The right half of an old farm house.
It’s the place where I grew up.
The 2-story half on the left always seemed a bit mysterious to us.
The basement flooded every time it rained and if the 4-foot snowbanks melted too fast.
People stopped by regularly to take pictures, claiming Mel Gibson had lived there as a child. (I have never been able to prove or disprove this fact. He did live in upstate New York for a time.) The trees to the left tower over a ‘creek’, more accurately known as a small trickle of water where we were forbidden to go from time to time out of a perhaps irrational abject fear of a snapping turtle infestation. I never actually saw one.
This shot is from the street. Across the street is a hayfield that was owned by Mr. Cleveland. His farm was on the other side of the forbidden, snapping turtle plagued creek bed. 2 times or so every summer, he hired a man to mow, rake, and bale the hay in the field. We named him Jonas. Jonas’ farm was actually down the road a bit, right before the bridge one crossed on the way to the Post Office. We would walk there at times on an errand and stop to chat with Mr. Bicknell. I’m not entirely certain if he was the Post Master, or just some guy who worked there. He pastored the Presbyterian church next to the Post Office.
Back to Jonas. We never actually met him. We weren’t allowed to. He was a stranger and for all we knew he probably watched TV! We waved to him every summer for years. One summer, he had a woman working with him. She mowed hay in a sports bra. She definitely wasn’t saved! We called her Joan.
Up the hill to the right lived Mr. Haus, our landlord. He said things like, “Nuts, nuts, nuts! This tractor doesn’t work!” and “For crying out loud!” He had a younger brother named Red and a dog named Democracy who frightened the poo out of us for absolutely no reason other than that she was inordinately friendly. I think she was a yellow lab. One day, a dog who may or may not have been part rottweiler started running around with Democracy. We called him Fritz. Fritz killed a cat in the tree next to the mailbox across the street beside Jonas’ hayfield. From that day forth, we judged Fritz as unworthy of heaven, and therefore would go straight to hell when he died.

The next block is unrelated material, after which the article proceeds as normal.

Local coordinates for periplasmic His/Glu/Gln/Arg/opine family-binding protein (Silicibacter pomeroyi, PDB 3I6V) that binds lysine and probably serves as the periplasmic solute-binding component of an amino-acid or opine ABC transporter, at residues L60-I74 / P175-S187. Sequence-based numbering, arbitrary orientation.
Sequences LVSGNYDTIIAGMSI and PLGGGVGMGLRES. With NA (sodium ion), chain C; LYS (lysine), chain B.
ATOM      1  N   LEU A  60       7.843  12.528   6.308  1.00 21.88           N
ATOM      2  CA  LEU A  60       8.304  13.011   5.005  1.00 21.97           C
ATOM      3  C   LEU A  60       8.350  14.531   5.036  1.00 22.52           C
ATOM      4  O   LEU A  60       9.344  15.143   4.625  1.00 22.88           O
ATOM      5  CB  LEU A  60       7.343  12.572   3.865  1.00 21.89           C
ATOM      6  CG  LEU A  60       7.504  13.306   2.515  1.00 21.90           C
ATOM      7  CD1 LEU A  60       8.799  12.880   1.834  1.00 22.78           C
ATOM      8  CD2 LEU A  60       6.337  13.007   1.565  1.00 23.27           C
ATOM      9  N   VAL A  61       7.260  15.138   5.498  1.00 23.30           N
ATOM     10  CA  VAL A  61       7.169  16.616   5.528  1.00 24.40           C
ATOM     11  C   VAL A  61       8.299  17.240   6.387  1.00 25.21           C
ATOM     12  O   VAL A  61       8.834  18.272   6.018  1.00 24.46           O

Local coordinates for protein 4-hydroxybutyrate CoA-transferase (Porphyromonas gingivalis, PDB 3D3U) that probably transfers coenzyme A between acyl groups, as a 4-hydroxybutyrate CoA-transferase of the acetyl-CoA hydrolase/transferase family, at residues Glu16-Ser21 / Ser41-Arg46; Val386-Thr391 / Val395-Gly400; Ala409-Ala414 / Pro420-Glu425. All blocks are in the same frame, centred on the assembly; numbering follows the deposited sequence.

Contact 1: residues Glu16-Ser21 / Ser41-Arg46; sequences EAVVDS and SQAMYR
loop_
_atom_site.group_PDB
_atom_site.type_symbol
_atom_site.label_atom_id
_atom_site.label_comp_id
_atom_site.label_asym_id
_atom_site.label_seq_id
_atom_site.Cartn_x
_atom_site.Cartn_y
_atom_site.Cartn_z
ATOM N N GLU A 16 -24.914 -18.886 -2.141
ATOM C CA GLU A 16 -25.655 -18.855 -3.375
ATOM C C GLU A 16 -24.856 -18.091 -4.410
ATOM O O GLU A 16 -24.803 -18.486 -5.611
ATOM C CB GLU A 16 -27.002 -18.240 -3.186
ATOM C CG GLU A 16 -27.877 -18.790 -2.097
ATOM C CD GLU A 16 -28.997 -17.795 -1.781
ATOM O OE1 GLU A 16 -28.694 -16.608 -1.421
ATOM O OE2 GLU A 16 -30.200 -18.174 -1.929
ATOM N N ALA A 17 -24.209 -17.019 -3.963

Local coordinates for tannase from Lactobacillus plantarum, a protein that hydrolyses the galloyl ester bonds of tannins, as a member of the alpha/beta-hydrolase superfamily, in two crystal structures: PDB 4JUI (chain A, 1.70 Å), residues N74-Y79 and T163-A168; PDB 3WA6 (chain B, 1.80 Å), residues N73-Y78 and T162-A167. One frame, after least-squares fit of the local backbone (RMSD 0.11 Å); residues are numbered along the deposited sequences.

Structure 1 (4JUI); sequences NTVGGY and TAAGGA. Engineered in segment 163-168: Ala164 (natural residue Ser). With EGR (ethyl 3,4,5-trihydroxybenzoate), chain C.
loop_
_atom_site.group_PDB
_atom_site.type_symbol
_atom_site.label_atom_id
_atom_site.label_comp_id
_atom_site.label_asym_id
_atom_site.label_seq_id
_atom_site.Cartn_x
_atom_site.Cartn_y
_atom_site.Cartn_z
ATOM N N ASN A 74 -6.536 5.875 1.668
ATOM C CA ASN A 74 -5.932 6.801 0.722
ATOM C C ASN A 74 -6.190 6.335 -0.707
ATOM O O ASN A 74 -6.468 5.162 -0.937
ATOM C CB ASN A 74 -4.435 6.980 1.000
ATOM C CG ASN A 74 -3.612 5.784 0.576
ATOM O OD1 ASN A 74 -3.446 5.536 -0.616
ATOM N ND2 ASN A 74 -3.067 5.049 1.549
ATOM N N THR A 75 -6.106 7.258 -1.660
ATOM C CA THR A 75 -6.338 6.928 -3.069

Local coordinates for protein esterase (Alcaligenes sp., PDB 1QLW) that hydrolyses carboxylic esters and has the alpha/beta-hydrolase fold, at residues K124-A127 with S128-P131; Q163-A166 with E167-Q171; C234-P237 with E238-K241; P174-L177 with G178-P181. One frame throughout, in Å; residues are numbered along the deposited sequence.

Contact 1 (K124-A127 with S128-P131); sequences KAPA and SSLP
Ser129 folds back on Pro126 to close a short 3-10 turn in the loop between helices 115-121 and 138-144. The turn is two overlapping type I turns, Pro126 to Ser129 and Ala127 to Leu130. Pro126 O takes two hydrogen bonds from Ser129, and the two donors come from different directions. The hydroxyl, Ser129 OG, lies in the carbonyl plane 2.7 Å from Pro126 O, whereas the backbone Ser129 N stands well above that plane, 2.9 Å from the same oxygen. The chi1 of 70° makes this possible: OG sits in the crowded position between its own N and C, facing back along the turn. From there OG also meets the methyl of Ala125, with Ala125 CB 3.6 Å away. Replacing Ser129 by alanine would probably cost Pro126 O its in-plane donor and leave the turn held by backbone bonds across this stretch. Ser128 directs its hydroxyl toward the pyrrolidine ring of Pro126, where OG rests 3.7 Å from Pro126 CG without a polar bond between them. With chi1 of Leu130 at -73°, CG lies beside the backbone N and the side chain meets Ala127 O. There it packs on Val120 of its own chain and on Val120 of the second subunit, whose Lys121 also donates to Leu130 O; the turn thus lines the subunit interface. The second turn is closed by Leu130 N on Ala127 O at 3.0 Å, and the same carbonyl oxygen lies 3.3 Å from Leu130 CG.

The hill upon which Mr. Haus lived was beautiful, covered in waving green grass which my oldest brother, David, would mow it and ‘make hay’ with the lawn mower, make the rest of us rake it, and ‘bale’ it for use as mulch the next year. During the winter, however, you have never experienced a more amazing sledding hill. We had a handful of those ancient radio flyer sleds that old people find in the back of their attic or garage, and a 6-foot toboggan.
Our washing machine was out of commission for a while. So Mr. Haus kindly let us use the washers in the apartment complex on the hill that his brother Red owned. So everyday, 2 or 3 of us would pile the carefully sorted loads of laundry on the toboggan and trudge up the hill to the ‘laundromat’ as we dubbed it. Being homeschooled, we would bust out our books and complete lessons at the counters in between loads of laundry. Once, while flying down the slope after a hard day’s work, the bag of clean red laundry burst open and spread clothing all over the hill. At least they were easy to locate, standing out in such sharp relief from the snow. But, no matter. They were going home to dry on a rack in front of the woodstove, so no harm was done.
I haven’t been back since we moved at the age of 13.
My biological parents moved us to southern VA and shortly after this, all 7 of us siblings either moved out, were placed in foster care, or were adopted.
That old farmhouse may have been the house that built me, but this: